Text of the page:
After a few days in Golfito, Costa Rica, jumping through the necessary immigration hoops, we began the process of preparing Sequoia for shipping home. We watched the messages from SevenStar Shipping, which have come on a nearly-daily basis, with a prediction of when we might expect the MV Kraszewski in Golfito. The date keeps slipping, so as of this writing they’ve changed the arrival of the ship to a window of the 17th-19th of May. They’ve also changed ships, and the new one (the Kraszewski) is evidently much bigger, much deeper draft, and the loading will take place 14 miles away from our marina. (Previously they were to load within a mile of where we are). The weather is slipping into the rainy season, and nearly every afternoon there is rain, sometimes heavy, and sometimes accompanied by several hours of thunder and lightning. We’re wondering whether they will continue with loading in such weather, or whether that will occasion additional delays. And of course we can’t purchase our return flights to Portland until we know for sure that we really can leave on that date!
So we’re living in a state of uncertainty, and, damn, the weather is unbearably hot! Most days the temperature climbs over 90°F and the humidity over 70%. We have begun to look forward to the rain, because it does have somewhat of a cooling effect. We try to do one strenuous boat chore at 6:00 or 6:30 am each day, before the sun hits the boat.
The best strategy to beat the heat has been to leave Golfito for a road trip. We first spent 4 nights in San Vito, 3000 feet up in the mountains, inland from Golfito and near the Panama border. We joined with George and Sue to rent an SUV and stayed in a bed & breakfast called Casa Botania. I can unreservedly say this is one of the best lodgings I’ve ever stayed in. (Mountain Home Lodge in Leavenworth, WA would be a close second). It’s almost a matter of a psychological vibe that suffuses the place. They’ve done a beautiful job of landscaping with gorgeous tropical plants – many in bloom – wild ginger, Chinese ginger, palms of many sorts, bananas, “poor man’s orchid” (not sure what that actually is, but very pretty), amaryllis, bougainvillea, bromeliad and so many more whose names are unknown to me. Lots of birds are attracted, most notably many hummingbirds and kites. George and Sue were in a constant state of excitement about all the birds (known to them, as longtime birders) they were seeing. A wonderful breakfast every morning including fresh eggs from hens in a forest enclosure on the property, lots of fresh fruit and amazing home made bread. One evening we had a delicious Costa Rican/Belgian dinner (the proprietors, Pepe and Kathleen, are a Costa Rican/Belgian couple). Two other evenings we put together dinners from a San Vito grocery store, and the staff very kindly put out all the dishes and utinsels we would need, together with a loaf of their homemade bread.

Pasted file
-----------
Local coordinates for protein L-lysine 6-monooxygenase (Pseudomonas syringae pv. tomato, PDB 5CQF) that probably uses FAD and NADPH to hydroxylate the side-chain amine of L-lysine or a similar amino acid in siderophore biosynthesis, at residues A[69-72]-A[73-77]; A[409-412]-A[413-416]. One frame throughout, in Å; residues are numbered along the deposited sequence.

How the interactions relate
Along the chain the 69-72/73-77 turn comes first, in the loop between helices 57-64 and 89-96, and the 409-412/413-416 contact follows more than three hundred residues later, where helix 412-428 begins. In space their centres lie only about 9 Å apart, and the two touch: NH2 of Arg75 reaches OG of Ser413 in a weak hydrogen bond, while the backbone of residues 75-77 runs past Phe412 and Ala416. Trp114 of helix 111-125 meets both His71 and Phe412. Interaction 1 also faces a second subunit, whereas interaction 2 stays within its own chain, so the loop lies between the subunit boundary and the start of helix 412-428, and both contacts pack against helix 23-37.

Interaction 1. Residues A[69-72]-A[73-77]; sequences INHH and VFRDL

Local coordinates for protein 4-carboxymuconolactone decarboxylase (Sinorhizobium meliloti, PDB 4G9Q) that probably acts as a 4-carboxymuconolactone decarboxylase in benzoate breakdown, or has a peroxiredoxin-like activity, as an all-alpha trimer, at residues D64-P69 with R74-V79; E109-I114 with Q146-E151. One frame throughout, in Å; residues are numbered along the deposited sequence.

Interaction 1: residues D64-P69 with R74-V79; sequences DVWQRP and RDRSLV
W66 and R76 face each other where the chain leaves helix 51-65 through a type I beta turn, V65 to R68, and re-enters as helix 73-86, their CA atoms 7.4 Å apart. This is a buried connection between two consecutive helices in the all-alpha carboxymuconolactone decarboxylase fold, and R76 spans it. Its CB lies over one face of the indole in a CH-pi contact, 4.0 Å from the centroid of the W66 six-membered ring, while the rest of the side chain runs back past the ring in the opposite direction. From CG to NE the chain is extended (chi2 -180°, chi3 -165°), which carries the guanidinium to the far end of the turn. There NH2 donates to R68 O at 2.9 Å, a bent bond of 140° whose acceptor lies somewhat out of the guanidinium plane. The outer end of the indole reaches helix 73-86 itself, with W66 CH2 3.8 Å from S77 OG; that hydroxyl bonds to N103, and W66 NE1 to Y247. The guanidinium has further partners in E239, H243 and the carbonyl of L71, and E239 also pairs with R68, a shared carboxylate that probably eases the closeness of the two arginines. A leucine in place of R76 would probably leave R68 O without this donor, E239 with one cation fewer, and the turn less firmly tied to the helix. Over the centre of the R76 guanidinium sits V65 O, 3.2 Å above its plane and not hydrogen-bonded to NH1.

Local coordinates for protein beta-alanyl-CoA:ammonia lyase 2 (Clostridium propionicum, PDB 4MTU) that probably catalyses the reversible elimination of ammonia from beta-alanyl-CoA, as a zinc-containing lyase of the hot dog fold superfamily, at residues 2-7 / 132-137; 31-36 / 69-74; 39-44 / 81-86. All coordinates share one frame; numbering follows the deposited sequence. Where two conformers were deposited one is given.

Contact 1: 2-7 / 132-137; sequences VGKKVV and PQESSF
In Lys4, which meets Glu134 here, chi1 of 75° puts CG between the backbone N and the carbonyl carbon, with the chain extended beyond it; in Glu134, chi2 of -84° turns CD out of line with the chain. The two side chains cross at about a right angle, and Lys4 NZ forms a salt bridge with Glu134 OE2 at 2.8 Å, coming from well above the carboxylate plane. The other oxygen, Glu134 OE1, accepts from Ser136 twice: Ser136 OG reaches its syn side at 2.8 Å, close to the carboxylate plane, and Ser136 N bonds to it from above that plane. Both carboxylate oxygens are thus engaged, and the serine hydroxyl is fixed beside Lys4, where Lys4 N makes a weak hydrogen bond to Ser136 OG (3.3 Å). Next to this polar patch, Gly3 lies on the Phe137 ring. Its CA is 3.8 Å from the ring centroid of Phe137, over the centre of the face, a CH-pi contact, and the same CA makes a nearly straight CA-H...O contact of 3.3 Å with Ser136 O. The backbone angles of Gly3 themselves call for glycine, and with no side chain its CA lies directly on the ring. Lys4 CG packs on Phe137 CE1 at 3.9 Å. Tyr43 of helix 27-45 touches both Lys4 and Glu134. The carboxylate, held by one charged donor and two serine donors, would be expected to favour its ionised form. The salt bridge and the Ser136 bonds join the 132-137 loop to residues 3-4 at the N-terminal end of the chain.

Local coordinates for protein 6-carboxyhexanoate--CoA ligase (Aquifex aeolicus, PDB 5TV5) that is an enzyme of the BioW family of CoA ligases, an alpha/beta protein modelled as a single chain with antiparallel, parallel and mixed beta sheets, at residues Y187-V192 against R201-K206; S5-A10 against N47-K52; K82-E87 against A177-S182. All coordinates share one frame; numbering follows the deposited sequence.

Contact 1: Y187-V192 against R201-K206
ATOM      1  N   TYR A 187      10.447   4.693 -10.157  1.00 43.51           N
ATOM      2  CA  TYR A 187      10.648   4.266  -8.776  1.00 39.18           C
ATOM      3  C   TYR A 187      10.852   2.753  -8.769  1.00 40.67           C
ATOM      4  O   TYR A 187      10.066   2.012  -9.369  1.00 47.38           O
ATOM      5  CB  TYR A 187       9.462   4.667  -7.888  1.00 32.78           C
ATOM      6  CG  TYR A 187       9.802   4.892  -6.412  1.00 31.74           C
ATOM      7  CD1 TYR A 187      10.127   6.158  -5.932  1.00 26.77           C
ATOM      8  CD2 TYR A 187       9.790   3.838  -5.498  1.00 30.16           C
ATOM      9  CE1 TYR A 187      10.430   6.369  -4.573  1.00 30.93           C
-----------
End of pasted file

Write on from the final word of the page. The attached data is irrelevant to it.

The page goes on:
From Casa Botania we made a couple of excursions to the Wilson Botanical Gardens, a 50+ year old enclosure with tropical plants from around the world and supporting research through a consortium of 52 different universities operating as the Organization for Tropical Studies. Needless to say there is a vast bird population attracted by the gardens.
We also visited a group of coffee farms and observed many aspects of their operations (although no harvest happens for the next several months). They sell most of their product to Illy, the Italian coffee company, but they do sell a small amount locally, and we bought a couple of bags to take home. At the end of the tour we participated in a tasting, being invited to comment on “acidity, fruitiness, body, balance…” and some other characteristics that I can’t remember and couldn’t really understand. It was quite an experience. (See George & Sue’s blog post about the coffee plantation
We were back to the boat for 48 hours, while George and Sue took the car to another mountainous area. It was again beastly hot in Golfito, and we took off on Tuesday for what we believed was a beach resort with air conditioning. When we got to the place, though, it was a right turn off the road (away from the ocean) and about a mile up a steep, rutted grade. Never mind, this resort is also a lovely place, with Toucans and Fiery Billed Aricaras (see photo at top of this post) in frequent close-up view, a swimming pool, beautiful view, lower temperatures than the beach, and an adjacent wildlife sanctuary. Although the vibe doesn’t quite live up to the Casa Botania, I can also heartily recommend this place. We found it to be cool enough that we didn’t need the air conditioning. One afternoon I had a massage out on the deck of our “villa”. There is really nothing more relaxing than a massage to the sound of rain and frogs and birds in a pleasantly warm climate.
Well, tomorrow it’s back to Golfito to launch in on further necessary preparations. I won’t write about those in this post, so that we can retain the lovely relaxed feeling of these two beautiful retreats.
Best wishes to our friends and family.
Craig & Barbara Johnston